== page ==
Play Live Radio
Next Up:
Available On Air Stations

World Health Organization Warns Tuberculosis Is Not Under Control

A 2014 photo shows a tuberculosis patient preparing to take his medication at Lal Bahadur Shastri Government Hospital in Varanasi, India.
Rajesh Kumar Singh
The Florida Channel
Leon County Judge John Cooper on June 30, 2022, in a screen grab from The Florida Channel.

The World Health Organization says global governments are not on track to meet their goals for reducing tuberculosis deaths and infections.

At the World Health Assembly in 2014, leaders from around the world agreed to the twin goals of reducing deaths from the respiratory infection by 90 percent and cases by 80 percent by 2030, compared to 2015 levels.

But in a report released Thursday, the WHO announced the number of reported cases actually grew between 2013 and 2015.

The increase reflects a pervasive problem in combating tuberculosis: worldwide, the number of cases that are officially reported lags far behind the estimated total number of cases of TB. Of an estimated 10.4 million new cases in 2015, only 6.1 million were detected and reported to authorities.

Tuberculosis is one of the top 10 causes of death worldwide, responsible for more deaths than HIV and malaria, the report notes.

"There must be a massive scale-up of efforts, or countries will continue to run behind this deadly epidemic and these ambitious goals will be missed," Dr. Margaret Chan, the WHO director general, said in a statement. "We face an uphill battle to reach the global targets for tuberculosis."

Greg Elder, a medical coordinator for Doctors Without Borders, called the report a "shockingly bad report card."

"Governments need to get their heads out of the sand and realize that TB is not a disease consigned to the 1800s," Elder wrote in a statement. "We see and treat TB in our clinics every day, and it's a deadly threat to all of us."

Mario Raviglione, the director of the WHO Global TB Program, called the global TB response in the last year "dismal," and said in a statement released by the WHO that the program needs more money for rapid tests and drugs.

According to the WHO report, low- and middle-income countries where the tuberculosis epidemic is most serious needed $8.3 billion in funding in 2016, but received almost $2 billion less than that, most of it from domestic funding sources in Brazil, Russia, India, China and South Africa.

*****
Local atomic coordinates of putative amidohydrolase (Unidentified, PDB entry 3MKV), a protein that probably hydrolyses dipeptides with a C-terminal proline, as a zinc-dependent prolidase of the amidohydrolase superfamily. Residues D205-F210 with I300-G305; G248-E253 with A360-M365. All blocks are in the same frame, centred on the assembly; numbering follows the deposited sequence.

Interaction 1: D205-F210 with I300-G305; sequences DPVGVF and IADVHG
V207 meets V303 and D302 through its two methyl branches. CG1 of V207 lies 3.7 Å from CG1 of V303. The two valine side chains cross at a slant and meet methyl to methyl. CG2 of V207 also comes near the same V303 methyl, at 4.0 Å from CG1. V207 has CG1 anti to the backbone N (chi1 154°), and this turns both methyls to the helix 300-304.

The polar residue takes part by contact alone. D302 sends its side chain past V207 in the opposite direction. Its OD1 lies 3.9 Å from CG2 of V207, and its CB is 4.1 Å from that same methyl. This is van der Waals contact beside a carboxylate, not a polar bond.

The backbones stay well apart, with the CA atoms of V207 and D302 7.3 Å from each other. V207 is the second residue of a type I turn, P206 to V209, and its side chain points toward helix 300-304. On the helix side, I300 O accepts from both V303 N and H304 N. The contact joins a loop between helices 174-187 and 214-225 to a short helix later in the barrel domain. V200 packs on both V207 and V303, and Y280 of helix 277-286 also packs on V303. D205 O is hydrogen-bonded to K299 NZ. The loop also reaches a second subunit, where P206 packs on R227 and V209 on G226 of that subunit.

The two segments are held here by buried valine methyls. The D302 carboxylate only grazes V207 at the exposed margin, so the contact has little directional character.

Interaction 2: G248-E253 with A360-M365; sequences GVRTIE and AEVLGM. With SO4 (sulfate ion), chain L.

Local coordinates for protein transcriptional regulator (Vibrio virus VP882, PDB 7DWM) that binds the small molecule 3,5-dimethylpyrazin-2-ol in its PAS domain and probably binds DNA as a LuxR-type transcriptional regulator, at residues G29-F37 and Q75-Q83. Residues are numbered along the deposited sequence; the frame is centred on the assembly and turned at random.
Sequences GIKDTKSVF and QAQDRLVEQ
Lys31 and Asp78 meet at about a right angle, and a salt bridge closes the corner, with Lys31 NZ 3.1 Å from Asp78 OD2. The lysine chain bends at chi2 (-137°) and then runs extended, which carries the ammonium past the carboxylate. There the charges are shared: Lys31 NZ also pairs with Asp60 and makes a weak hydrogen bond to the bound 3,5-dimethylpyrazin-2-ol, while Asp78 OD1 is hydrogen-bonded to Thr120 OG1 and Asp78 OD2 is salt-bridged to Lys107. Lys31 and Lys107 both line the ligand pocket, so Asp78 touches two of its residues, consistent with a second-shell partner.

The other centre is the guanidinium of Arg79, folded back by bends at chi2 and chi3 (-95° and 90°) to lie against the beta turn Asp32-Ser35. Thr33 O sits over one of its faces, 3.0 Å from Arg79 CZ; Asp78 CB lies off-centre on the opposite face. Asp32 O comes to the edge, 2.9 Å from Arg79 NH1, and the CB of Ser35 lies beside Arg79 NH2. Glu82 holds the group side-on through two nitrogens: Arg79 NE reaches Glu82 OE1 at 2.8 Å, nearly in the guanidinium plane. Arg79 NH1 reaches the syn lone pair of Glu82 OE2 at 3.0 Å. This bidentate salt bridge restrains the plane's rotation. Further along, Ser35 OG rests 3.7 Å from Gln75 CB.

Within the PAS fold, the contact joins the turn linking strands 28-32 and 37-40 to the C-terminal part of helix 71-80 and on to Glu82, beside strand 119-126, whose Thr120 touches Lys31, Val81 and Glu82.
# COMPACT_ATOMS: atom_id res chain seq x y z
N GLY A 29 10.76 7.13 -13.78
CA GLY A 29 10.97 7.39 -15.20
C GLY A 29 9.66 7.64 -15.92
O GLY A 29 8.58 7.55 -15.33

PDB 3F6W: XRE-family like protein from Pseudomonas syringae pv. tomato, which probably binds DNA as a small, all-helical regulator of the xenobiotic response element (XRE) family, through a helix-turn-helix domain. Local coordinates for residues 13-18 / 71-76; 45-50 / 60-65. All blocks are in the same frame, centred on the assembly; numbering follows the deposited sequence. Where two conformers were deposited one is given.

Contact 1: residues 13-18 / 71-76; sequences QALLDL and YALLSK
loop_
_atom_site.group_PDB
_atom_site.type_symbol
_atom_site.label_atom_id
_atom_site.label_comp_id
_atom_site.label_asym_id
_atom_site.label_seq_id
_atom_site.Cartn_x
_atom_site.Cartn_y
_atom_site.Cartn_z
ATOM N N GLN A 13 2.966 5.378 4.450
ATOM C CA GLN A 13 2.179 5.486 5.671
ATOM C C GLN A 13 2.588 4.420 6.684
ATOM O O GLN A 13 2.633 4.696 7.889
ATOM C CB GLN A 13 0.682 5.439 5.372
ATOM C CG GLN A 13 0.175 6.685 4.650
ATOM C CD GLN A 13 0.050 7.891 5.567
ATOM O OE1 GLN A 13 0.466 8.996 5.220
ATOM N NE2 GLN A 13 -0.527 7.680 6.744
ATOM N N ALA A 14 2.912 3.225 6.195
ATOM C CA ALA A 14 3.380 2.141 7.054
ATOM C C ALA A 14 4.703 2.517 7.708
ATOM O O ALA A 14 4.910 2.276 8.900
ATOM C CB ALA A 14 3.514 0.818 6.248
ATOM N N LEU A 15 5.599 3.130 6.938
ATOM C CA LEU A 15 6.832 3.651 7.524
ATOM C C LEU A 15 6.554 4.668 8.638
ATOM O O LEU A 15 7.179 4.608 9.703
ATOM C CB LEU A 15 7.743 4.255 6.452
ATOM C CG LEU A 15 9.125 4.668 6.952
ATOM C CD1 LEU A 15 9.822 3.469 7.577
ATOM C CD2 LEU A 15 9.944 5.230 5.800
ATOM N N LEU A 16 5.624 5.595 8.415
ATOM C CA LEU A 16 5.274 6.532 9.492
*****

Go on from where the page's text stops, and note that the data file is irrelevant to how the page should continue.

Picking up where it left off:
Activists at a rally urge China, Germany and Japan to step up their contributions to the Global Fund to fight AIDS, tuberculosis and malaria, in New Delhi, India, on May 10.
Saurabh Das / AP
The Florida Channel
Activists at a rally urge China, Germany and Japan to step up their contributions to the Global Fund to fight AIDS, tuberculosis and malaria, in New Delhi, India, on May 10.

If current funding levels for TB treatment and prevention don't increase, the report warns the funding gap will increase to $6 billion by 2020.

Much of the global aid funding for tuberculosis comes through international donations to the Global Fund to Fight AIDS, Tuberculosis and Malaria. Since it was established in 2001, the United States has been the single largest donor to the fund, according to the Kaiser Family Foundation, which tracks health aid spending. Over the next three years, the U.S. has pledged $4.3 billion to be spent fighting AIDS, TB and malaria.

However, tuberculosis-specific funding for programs run by the U.S. Agency for International Development has declined since 2012, according to the Kaiser Family Foundation's analysis of federal appropriations. If it is approved, the budget request for 2017 will be the lowest level of funding for USAID TB programs since 2009.

Copyright 2020 NPR. To see more, visit

Rebecca Hersher (she/her) is a reporter on NPR's Science Desk, where she reports on outbreaks, natural disasters, and environmental and health research. Since coming to NPR in 2011, she has covered the Ebola outbreak in West Africa, embedded with the Afghan army after the American combat mission ended, and reported on floods and hurricanes in the U.S. She's also reported on research about puppies. Before her work on the Science Desk, she was a producer for NPR's Weekend All Things Considered in Los Angeles.